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Keeping tech docs up to date with Daniel the Manual Spaniel

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a screenshot of Daniel the Manual Spaniel showing 2 pages needing review and a GitHub pull request to update one of the pages

At Government Digital Service (GDS) we use the docs-as-code approach to write technical documentation. We treat documentation like code by using developer tools to write, review, and publish documentation. 

But documentation is not code. We can write tests to confirm code works as expected over time, but we cannot do the same with content. So how can we make sure documentation “works”?

Building a tool to help review documentation

When the GOV.UK developer team refreshed its internal documentation, they realised they needed a sustainable way to keep the new documentation up to date. The periodic review meetings organised by GDS Way contributors inspired the team to set up an automatic reminder to review documentation.

The team needed something to scan the review dates of each documentation page, decide which pages were due for review and alert the page owner. An owner would review the page and could either:

  • update the review date, if the content is still correct
  • fix out of date content themselves and update the review date
  • work with colleagues to fix out of date content and update the review date

Because the GOV.UK developer documentation uses the technical documentation template, developers built the page review features into the template. These features allow users to configure:

  • review dates
  • content ownership 
  • showing review banners for each page
  • showing links to the source code of each page

Naming the documentation monitor was another challenge. Though initially called ‘The Donkey of Documentation’, the team soon changed the name to create a more relatable character: Daniel the Manual Spaniel. One team member even made a knitted version of Daniel that sits in the GOV.UK support area.

You can find the code for Daniel the Manual Spaniel on GitHub.

Former GDS technical writer Andrea Szöllössi and developers Anshul Sirur and Tijmen Brommet did most of the work to get Daniel up and running.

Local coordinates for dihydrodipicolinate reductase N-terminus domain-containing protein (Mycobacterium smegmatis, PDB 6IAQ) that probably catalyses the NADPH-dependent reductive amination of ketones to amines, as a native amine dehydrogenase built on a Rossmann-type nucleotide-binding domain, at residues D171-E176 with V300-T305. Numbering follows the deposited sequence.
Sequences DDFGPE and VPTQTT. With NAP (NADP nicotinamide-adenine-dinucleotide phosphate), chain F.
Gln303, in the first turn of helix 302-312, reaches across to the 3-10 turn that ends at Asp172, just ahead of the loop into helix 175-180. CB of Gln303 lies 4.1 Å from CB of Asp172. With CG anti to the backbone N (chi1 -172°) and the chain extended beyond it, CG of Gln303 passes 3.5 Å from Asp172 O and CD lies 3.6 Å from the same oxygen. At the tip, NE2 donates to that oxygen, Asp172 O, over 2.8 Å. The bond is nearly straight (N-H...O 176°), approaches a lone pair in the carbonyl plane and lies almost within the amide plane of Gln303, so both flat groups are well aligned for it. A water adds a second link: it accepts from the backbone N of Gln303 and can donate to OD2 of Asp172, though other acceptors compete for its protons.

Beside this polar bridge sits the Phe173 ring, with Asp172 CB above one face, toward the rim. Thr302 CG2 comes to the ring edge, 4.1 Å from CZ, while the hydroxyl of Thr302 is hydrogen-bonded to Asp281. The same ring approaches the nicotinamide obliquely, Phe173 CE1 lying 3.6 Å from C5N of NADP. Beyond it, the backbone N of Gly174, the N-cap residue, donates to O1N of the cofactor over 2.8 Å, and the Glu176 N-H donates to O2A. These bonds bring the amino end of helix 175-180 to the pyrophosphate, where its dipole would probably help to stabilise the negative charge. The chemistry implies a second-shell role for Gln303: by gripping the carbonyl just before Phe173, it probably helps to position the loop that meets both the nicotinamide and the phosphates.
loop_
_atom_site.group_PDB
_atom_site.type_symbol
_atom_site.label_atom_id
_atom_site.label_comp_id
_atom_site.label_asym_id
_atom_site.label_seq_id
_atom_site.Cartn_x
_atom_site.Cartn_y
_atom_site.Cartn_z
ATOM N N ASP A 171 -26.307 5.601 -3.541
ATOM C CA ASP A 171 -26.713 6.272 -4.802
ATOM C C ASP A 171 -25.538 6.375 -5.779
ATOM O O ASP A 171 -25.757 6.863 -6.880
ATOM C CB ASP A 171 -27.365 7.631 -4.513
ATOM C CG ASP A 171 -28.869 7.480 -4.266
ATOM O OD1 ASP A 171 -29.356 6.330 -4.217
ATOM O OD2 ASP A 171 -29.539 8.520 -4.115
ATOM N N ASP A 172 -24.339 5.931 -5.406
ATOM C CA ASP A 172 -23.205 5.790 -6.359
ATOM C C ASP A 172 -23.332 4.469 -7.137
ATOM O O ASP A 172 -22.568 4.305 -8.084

Making it easy for others to use the tool

Other teams in GDS noticed Daniel the Manual Spaniel and wanted to use it for their own sets of documentation. Setting up Daniel was not straightforward - for each set of documentation, someone had to:

  • submit a request to the IT Team to get a Slack webhook
  • set up an automated task for Daniel to scan the expiry dates

This process was problematic because:

  • setting up involved multiple people
  • there was a limited number of Slack webhooks 
  • different teams had to repeat nearly identical steps

We simplified the process down to teams only having to add the URL for their documentation to Daniel’s configuration. The GDS Reliability Engineering team set up a single Slack webhook and a single automated task that prompts Daniel to check the review dates for all the URLs in its configuration.

Daniel keeps a healthy work-life balance and only checks review dates during weekdays.

Using the tool across GDS

Daniel the Manual Spaniel became popular with the GDS technology community and now reviews 7 sets of documentation across GDS. Some teams set up Daniel for pre-existing documentation, while others set it up when they started writing their documentation.

In general, teams saw an increase in the number of contributions to documentation after Daniel started prompting them to check how up to date the content was.

You can use Daniel the Manual Spaniel, too

You can use Daniel the Manual Spaniel with the technical documentation template, or use Daniel separately. 

Have you used Daniel for your docs? Do you have another solution? Let us know in the comments.


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1 comment

  1. Comment by Pete posted on

    Its a great idea to use GitHub as a docs-as-code repository. Look at how great Microsoft's own use of GitHub is through their own site, and its tight integration with GitHub. They liked it so much they bought the company!